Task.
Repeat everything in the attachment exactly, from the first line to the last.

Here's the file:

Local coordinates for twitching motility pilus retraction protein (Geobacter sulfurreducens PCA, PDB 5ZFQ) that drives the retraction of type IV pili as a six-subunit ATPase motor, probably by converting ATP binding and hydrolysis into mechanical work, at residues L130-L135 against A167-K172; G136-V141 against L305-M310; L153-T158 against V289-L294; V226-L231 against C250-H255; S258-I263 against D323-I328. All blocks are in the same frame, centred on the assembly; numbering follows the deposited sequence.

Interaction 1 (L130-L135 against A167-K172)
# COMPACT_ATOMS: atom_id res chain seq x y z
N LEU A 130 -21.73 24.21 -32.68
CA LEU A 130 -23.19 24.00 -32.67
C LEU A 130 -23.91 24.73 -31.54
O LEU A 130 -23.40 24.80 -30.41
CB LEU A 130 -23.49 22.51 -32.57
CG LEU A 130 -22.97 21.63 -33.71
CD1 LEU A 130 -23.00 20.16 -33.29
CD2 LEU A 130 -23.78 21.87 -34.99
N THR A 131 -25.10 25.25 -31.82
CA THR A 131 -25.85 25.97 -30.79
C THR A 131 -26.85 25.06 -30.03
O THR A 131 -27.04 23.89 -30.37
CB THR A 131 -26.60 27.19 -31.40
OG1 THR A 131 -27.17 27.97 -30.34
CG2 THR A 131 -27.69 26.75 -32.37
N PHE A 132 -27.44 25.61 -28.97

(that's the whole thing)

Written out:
Local coordinates for twitching motility pilus retraction protein (Geobacter sulfurreducens PCA, PDB 5ZFQ) that drives the retraction of type IV pili as a six-subunit ATPase motor, probably by converting ATP binding and hydrolysis into mechanical work, at residues L130-L135 against A167-K172; G136-V141 against L305-M310; L153-T158 against V289-L294; V226-L231 against C250-H255; S258-I263 against D323-I328. All blocks are in the same frame, centred on the assembly; numbering follows the deposited sequence.

Interaction 1 (L130-L135 against A167-K172)
# COMPACT_ATOMS: atom_id res chain seq x y z
N LEU A 130 -21.73 24.21 -32.68
CA LEU A 130 -23.19 24.00 -32.67
C LEU A 130 -23.91 24.73 -31.54
O LEU A 130 -23.40 24.80 -30.41
CB LEU A 130 -23.49 22.51 -32.57
CG LEU A 130 -22.97 21.63 -33.71
CD1 LEU A 130 -23.00 20.16 -33.29
CD2 LEU A 130 -23.78 21.87 -34.99
N THR A 131 -25.10 25.25 -31.82
CA THR A 131 -25.85 25.97 -30.79
C THR A 131 -26.85 25.06 -30.03
O THR A 131 -27.04 23.89 -30.37
CB THR A 131 -26.60 27.19 -31.40
OG1 THR A 131 -27.17 27.97 -30.34
CG2 THR A 131 -27.69 26.75 -32.37
N PHE A 132 -27.44 25.61 -28.97